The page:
Citation in Community-Engaged Scholarship
A collaboration between the Rochester Center for Community Leadership, the Dean of the College, and AS&E academic programs, the Community-Engaged Scholarship Program supports students, faculty, and community partners to combine teaching, research, and practice to build scholarship and address pressing issues facing communities locally, regionally, nationally, and globally. Through pursuing an academic citation in community-engaged scholarship, students passionate about integrated learning and responding to community-identified needs are able to design a course of study and practice that complements the Rochester Curriculum and their chosen areas of study. The citation is designed to contextualize abstract theories, develop critical skills, challenge assumptions that will prepare them for their future at UR and beyond.
To receive the Citation in Community-Engaged Scholarship, students must complete the following requirements (minimum 16 credits):
- Community-Engaged Coursework
- Two 2-credit Community-Engaged Scholarship Seminars
- Community-Engaged Capstone
Students fulfill this requirement by taking courses offered by existing AS&E departments and programs totaling 12 credits, which:
- expose the student to issues of inequality or unmet needs in the communities beyond campus,
- include material taught in collaboration with non-academic partner organizations, and
- involve coursework that contributes to the missions and needs of those non-academic partner organizations.
Two 2-credit Community-Engaged Scholarship Seminars
Students pursuing this credential are required to take two, 2-credit seminars that examine the theory and practice of community-engaged scholarship. The seminars, Introduction to Community-Engaged Scholarship and Advanced Topics in Community-Engaged Scholarship, will allow students to learn from each other in a seminar-based cohort, to prepare for productive and socially just interaction with community partners, and to practice critical reflection in their community-engaged scholarship. The seminars will explore local and global University-community relationships, and will foster learning in the context of these diverse partnerships. These two seminars are intended to be taken in sequence with both seminars examining topics through readings, case studies, reflective writing, guest speakers, and site visits.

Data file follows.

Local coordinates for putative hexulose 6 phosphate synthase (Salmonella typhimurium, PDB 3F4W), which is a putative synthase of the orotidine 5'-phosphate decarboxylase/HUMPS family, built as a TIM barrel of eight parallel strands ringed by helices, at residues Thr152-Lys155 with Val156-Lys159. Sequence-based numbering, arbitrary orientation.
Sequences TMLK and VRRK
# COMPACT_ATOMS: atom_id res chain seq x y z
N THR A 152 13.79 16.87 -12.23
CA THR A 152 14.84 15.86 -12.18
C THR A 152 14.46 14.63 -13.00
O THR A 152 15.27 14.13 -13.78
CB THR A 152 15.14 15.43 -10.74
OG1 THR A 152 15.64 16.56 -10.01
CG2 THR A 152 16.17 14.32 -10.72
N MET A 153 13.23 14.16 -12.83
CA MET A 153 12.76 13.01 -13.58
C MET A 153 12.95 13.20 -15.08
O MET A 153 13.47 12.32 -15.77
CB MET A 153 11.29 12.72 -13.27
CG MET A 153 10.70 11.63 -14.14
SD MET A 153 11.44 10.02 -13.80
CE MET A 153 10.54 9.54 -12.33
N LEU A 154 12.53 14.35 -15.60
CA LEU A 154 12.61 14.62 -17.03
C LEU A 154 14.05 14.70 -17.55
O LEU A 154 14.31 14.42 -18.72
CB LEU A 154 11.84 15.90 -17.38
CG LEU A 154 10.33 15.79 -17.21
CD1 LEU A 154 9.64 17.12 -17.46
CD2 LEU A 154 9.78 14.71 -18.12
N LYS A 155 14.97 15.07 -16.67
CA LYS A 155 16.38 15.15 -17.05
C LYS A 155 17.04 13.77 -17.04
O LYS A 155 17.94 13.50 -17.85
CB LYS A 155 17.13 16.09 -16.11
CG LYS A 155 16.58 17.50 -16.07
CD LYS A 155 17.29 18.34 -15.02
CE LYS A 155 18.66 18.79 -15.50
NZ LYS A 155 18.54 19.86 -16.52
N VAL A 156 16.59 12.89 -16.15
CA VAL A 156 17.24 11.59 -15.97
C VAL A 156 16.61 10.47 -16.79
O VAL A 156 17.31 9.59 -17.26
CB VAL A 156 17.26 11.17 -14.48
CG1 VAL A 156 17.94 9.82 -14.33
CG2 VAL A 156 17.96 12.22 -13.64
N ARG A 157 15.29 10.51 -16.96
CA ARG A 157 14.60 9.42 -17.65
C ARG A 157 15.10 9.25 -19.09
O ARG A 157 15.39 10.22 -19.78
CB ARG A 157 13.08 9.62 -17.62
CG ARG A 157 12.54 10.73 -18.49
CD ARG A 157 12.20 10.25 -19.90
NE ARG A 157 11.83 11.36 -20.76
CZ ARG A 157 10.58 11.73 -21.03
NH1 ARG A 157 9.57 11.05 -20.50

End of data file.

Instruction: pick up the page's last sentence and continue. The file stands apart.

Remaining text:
CAS 202: Introduction to Community-Engaged Scholarship will be open to any undergraduate student and will survey community-engaged scholarship and critical reflection. Students are encouraged to take this early in their curriculum as it is a prerequisite for the advanced seminar and a requirement for approval of the capstone project. This course may serve as a recruitment tool for students to pursue the credential, and will allow them to consult with the instructor to chart a path toward achieving this citation. CAS 202 will be offered in the Spring on Tuesdays from 4:50 p.m. to 6:05 p.m. Note: instructor permission is required for this course. Please fill out this form to indicate your interest.
CAS 206: Community Engaged Scholarship, the advanced 2-credit seminar, will prepare students to successfully complete projects and critical reflection inherent in community-engaged scholarship. Advanced topics include community-based inquiry, systems thinking, community-university partnerships, critical reflection, cultural competencies, and leadership frameworks. The advanced seminar is intended to be taken concurrently with or immediately following work on the capstone project in order for the citation to be achieved.
Community-Engaged Capstone Project
The community-engaged capstone project is an extended project conceived of and executed by the student under the joint supervision of a full-time or part-time member of the faculty and a leader of a non-academic partner organization that addressed the needs of underserved communities beyond campus, including local, regional, national or global communities. Students who wish to conduct a project must propose the project’s activities and objectives for approval by the program steering committee by the beginning of the fall semester of senior year. To be approved, a project must:
- include at least 100 hours of contact time by the student (i.e.; time working with leadership from the partner organization and/or in direct contact with the populations the partner organization serves), and
- culminate in the delivery of a tangible work product by the student. This product must meet needs of the partner organization and/or the population it serves and draw on methods and knowledge of the academic discipline represented by the project’s faculty supervisor.
Several credit-bearing and co-curricular programs are currently in operation in AS&E that we anticipate students will use to partially fulfill the requirements of the capstone project. These include but are not limited to:
- independent research projects completed via departmental honors programs
- the Public Health Program’s community engagement Internship
- the Rochester Urban Fellows program through Rochester Center for Community Leadership
- Senior Design courses in the Hajim School
- Students must maintain a grade point average of at least 2.0 for all courses for the citation and a cumulative GPA of 2.5
- Students in the Class of 2018 and later are eligible to apply
Contact Lauren Caruso (firstname.lastname@example.org) for application details.